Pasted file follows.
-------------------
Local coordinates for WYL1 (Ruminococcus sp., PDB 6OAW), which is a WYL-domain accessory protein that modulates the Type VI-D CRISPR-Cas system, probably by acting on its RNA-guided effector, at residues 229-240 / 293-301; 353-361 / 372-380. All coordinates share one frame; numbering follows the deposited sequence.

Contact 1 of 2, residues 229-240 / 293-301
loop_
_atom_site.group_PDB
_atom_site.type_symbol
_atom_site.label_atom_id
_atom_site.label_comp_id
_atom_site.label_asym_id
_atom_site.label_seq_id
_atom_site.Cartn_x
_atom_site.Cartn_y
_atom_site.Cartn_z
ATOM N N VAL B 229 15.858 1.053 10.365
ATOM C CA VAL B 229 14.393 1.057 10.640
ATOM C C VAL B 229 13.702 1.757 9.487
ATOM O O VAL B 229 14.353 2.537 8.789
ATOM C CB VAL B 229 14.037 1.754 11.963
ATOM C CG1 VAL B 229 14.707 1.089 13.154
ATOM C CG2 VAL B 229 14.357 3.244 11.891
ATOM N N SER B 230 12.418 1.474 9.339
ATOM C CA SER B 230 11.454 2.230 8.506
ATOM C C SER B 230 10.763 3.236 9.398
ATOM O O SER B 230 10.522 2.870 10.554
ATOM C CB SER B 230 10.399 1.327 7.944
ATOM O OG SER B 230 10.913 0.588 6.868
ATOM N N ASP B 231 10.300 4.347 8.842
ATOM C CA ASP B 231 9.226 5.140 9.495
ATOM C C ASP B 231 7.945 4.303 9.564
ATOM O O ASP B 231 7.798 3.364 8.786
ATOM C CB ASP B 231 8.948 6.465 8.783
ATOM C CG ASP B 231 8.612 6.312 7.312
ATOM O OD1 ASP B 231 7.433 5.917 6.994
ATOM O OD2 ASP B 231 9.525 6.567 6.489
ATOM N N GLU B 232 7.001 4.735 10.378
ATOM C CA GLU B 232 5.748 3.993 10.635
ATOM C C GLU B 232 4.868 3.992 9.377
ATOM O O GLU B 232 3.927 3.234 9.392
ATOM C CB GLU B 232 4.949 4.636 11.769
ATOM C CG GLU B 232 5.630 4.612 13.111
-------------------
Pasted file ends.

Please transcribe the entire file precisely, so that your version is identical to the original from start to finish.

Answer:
Local coordinates for WYL1 (Ruminococcus sp., PDB 6OAW), which is a WYL-domain accessory protein that modulates the Type VI-D CRISPR-Cas system, probably by acting on its RNA-guided effector, at residues 229-240 / 293-301; 353-361 / 372-380. All coordinates share one frame; numbering follows the deposited sequence.

Contact 1 of 2, residues 229-240 / 293-301
loop_
_atom_site.group_PDB
_atom_site.type_symbol
_atom_site.label_atom_id
_atom_site.label_comp_id
_atom_site.label_asym_id
_atom_site.label_seq_id
_atom_site.Cartn_x
_atom_site.Cartn_y
_atom_site.Cartn_z
ATOM N N VAL B 229 15.858 1.053 10.365
ATOM C CA VAL B 229 14.393 1.057 10.640
ATOM C C VAL B 229 13.702 1.757 9.487
ATOM O O VAL B 229 14.353 2.537 8.789
ATOM C CB VAL B 229 14.037 1.754 11.963
ATOM C CG1 VAL B 229 14.707 1.089 13.154
ATOM C CG2 VAL B 229 14.357 3.244 11.891
ATOM N N SER B 230 12.418 1.474 9.339
ATOM C CA SER B 230 11.454 2.230 8.506
ATOM C C SER B 230 10.763 3.236 9.398
ATOM O O SER B 230 10.522 2.870 10.554
ATOM C CB SER B 230 10.399 1.327 7.944
ATOM O OG SER B 230 10.913 0.588 6.868
ATOM N N ASP B 231 10.300 4.347 8.842
ATOM C CA ASP B 231 9.226 5.140 9.495
ATOM C C ASP B 231 7.945 4.303 9.564
ATOM O O ASP B 231 7.798 3.364 8.786
ATOM C CB ASP B 231 8.948 6.465 8.783
ATOM C CG ASP B 231 8.612 6.312 7.312
ATOM O OD1 ASP B 231 7.433 5.917 6.994
ATOM O OD2 ASP B 231 9.525 6.567 6.489
ATOM N N GLU B 232 7.001 4.735 10.378
ATOM C CA GLU B 232 5.748 3.993 10.635
ATOM C C GLU B 232 4.868 3.992 9.377
ATOM O O GLU B 232 3.927 3.234 9.392
ATOM C CB GLU B 232 4.949 4.636 11.769
ATOM C CG GLU B 232 5.630 4.612 13.111